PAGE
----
State v. LoveAnnotate this Case
395 S.E.2d 429 (1990)
100 N.C. App. 226
STATE of North Carolina v. Reginald Jerome LOVE.
Court of Appeals of North Carolina.
September 4, 1990.
*431 Attorney Gen. Lacy H. Thornburg by Asst. Atty. Gen. John F. Maddrey, Raleigh, for the State.
Appellate Defender Malcolm Ray Hunter, Jr. by Asst. Appellate Defender Mark D. Montgomery, Raleigh, for defendant-appellant.
In his first assignment of error defendant contends that the trial court erred in quashing subpoenas duces tecum upon Wake County Mental Health Center, Wake Medical Center, Wake County Department of Social Services, and Wake County Public Schools.
N.C.Gen.Stat. § 15A-903(d) (1988) grants a defendant in a criminal case access as of right to documents and tangible objects that are "within the possession, custody or control of the State...." However, the reports and records at issue in this case were not within the prosecutor's possession, custody, or control; therefore, they were not subject to discovery as of right. See State v. Newell, 82 N.C.App. 707, 348 S.E.2d 158 (1986) (No common law right of discovery in criminal cases, therefore, criminal defendant's right of access to documents determined by statute). Another alternative for the production of documents not subject to the criminal discovery statute is the use of a subpoena duces tecum. The subpoena duces tecum is the process by which a court requires that particular documents or other items which are material to the inquiry be brought into court. Id.
The intended purpose of the subpoena duces tecum is to require the production of a specific document or items patently material to the inquiry or as a notice to produce the original of a document. See generally Vaughan v. Broadfoot, 267 N.C. 691, 149 S.E.2d 37 (1966). Consequently, the subpoena duces tecum "must specify with as much precision as is fair and feasible, the particular documents desired." Id. A party is not entitled to have a mass of records and other documents brought into court in order to search them for evidence. Id.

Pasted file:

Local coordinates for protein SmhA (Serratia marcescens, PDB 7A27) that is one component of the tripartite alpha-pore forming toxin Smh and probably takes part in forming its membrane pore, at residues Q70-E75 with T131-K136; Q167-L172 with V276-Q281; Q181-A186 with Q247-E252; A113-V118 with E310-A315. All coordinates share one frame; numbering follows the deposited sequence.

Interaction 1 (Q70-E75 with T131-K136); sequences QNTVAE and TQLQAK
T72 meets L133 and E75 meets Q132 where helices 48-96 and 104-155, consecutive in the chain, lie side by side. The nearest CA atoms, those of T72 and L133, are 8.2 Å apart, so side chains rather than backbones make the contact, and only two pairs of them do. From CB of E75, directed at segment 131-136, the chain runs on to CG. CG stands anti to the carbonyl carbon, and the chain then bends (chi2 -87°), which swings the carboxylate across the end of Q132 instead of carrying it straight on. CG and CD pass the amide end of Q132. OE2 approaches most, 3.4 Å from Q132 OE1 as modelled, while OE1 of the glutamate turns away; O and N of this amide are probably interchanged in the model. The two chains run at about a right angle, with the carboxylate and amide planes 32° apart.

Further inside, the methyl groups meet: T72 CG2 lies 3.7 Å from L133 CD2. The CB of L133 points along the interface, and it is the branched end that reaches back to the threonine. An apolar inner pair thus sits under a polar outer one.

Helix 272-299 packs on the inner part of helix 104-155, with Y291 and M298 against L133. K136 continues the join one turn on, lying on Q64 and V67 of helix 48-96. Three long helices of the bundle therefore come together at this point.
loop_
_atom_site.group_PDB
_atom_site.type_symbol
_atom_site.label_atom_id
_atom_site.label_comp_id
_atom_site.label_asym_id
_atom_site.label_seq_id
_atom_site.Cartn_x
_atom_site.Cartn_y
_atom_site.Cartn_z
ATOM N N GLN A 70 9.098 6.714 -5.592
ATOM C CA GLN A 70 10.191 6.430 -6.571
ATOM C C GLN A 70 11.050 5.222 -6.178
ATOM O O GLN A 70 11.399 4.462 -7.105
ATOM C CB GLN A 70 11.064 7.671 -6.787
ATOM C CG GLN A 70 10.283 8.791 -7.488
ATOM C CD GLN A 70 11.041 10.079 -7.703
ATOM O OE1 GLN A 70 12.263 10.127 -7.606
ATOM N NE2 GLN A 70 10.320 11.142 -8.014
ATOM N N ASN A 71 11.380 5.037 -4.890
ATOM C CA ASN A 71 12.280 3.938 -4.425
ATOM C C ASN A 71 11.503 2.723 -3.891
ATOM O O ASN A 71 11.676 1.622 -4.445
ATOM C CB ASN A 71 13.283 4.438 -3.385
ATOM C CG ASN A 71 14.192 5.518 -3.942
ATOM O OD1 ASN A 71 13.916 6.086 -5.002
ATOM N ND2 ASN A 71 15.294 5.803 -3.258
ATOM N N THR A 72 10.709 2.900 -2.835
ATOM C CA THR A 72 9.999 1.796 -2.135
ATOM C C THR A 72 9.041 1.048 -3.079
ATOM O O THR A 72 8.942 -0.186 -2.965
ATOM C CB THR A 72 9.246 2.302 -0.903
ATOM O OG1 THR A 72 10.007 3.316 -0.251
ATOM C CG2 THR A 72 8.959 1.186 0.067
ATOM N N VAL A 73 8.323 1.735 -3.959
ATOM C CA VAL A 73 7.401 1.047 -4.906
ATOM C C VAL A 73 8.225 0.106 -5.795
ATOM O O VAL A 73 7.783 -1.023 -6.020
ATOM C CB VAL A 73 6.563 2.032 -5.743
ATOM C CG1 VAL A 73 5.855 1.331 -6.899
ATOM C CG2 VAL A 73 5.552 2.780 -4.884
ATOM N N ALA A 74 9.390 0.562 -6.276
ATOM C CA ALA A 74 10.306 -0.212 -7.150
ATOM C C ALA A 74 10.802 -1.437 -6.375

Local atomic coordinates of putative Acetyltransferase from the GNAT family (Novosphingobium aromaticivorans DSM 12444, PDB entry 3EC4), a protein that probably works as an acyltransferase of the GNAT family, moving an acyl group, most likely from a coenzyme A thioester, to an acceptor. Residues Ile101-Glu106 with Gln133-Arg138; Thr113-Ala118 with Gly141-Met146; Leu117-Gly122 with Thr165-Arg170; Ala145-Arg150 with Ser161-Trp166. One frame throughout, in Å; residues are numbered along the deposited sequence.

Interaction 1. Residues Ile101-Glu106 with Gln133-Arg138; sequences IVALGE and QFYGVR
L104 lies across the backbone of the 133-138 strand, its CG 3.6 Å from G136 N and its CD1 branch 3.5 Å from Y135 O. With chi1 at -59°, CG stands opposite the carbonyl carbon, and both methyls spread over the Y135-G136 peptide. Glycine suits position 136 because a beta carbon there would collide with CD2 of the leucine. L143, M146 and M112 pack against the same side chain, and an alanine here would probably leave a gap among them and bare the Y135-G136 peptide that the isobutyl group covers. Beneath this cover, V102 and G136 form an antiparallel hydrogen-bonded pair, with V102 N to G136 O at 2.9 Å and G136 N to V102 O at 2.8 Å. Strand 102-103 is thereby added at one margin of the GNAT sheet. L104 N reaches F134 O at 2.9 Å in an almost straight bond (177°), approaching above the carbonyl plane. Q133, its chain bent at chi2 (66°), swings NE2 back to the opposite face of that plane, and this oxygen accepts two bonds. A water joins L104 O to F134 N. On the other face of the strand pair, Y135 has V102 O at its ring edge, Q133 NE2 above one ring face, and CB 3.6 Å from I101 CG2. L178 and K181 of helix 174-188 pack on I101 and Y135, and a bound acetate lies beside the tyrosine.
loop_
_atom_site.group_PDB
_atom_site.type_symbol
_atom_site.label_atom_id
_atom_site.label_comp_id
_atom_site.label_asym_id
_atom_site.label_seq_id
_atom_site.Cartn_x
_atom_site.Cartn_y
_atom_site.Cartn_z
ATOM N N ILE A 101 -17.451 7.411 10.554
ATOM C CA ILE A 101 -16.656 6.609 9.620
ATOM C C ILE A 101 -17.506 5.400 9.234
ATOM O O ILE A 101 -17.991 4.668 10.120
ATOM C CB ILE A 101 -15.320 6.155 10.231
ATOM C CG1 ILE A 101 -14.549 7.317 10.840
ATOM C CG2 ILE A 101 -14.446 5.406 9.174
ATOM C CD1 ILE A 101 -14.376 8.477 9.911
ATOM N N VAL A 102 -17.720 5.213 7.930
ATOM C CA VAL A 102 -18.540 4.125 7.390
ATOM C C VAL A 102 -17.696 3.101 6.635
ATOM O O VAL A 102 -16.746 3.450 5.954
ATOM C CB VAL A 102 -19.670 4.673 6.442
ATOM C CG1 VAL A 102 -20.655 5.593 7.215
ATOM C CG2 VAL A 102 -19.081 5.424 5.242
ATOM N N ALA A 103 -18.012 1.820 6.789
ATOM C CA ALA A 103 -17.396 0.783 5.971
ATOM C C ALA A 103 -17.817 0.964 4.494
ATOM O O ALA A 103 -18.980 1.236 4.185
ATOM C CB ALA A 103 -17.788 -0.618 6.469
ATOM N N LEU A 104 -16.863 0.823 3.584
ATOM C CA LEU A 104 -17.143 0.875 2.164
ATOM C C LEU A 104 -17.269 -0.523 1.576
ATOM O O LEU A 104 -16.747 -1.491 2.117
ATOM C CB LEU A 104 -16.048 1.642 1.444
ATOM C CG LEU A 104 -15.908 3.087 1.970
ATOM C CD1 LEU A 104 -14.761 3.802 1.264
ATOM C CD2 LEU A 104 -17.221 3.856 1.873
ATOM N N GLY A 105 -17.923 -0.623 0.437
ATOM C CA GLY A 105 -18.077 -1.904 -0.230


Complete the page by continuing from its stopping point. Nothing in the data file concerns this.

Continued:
One way to test the relevancy and materiality of documents required by a subpoena duces tecum is a motion to quash the subpoena. This motion gives the court the opportunity to determine the apparent relevancy of the documents. Id. When the propriety of a subpoena duces tecum is challenged, the question is addressed to the sound discretion of the trial court, and is not subject to review absent a showing of abuse of discretion. Id.; see also Newell, supra.
In this case three motions by the defendant, including a motion for a bill of particulars and a so-called "Brady Motion" requesting disclosure by the State of various statements and reports, were heard prior to trial by Judge Donald Stephens. Judge Stephens noted that the district attorney has an obligation to provide documents and other tangible objects that it has; however, if the district attorney does not have the requested reports, the court cannot enter an order compelling disclosure of the reports. Judge Stephens suggested that defense counsel could subpoena the records he was seeking and the necessity of disclosing them could be determined at a later hearing.